Plain-language writers pay extra attention to choosing not only the information to include but also the information to leave out. They cut points and information not clearly relevant to their program or project. Cutting nonessential information also saves time for writers, their reviewers and editors, their readers, and people or vendors translating their document into another language. A key question to ask: "Do I really need to say this?"

Usually, the main point should be easy to find--at the beginning of the document. Tell readers early: the conclusion and whatever readers should do with the information. By getting the most important information upfront, readers can find what is important to them and then decide how much more detail they want.
This article is featured today (Oct. 17) in Garbl's Plain English Paragraphs--available at the Plain Language tab above and by free email subscription.

For more information on plain language, visit Garbl's Plain English Writing Guide.  It describes seven steps for using plain language:
  • Focusing on your reader and purpose
  • Organizing your ideas
  • Writing clear, effective paragraphs
  • Writing clear, simple sentences
  • Using suitable words
  • Creating an enticing design
  • Testing for clarity.

New Report Highlights the Advocacy Gap | Shayna Englin. Frogloop

In this blog, Englin summarizes the findings and the recommendations of a study her firm and others conducted to answer these questions:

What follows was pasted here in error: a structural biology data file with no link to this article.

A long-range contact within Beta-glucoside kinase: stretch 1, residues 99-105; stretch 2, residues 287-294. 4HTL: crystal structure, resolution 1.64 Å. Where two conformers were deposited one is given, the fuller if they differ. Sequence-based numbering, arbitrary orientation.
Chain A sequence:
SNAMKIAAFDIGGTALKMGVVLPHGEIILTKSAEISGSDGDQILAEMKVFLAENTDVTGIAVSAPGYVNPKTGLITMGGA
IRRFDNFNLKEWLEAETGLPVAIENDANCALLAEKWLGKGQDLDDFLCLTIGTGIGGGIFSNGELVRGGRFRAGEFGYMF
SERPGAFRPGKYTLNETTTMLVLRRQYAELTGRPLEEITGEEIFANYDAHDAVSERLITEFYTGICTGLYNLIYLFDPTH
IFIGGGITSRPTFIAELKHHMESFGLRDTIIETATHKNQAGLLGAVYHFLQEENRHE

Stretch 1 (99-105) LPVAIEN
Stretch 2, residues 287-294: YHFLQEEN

• How do political activists experience advocacy?
  • How is it received by its ostensible targets in the U.S. Congress?
In other words, as stated at the Englin Consulting website
  • What does Congress do with all those emails? 
  • And what do the people sending them really think about advocacy?
And the general finding:
[T]here is a significant "Advocacy Gap," a disconnect between how activists mobilize and how Hill staff say they should mobilize to move policy. Moreover, there is a gap between what activists do and what they know to be effective.
Englin's blog lists six key findings, but here are three I thought most significant (because they emphasis what's most effective in lobbying Congress):

  • When it comes to Congressional advocacy, all politics is still local. Members of Congress and their staff want to hear from their constituents, and only their constituents. Contact from outside the district is wasted effort at best.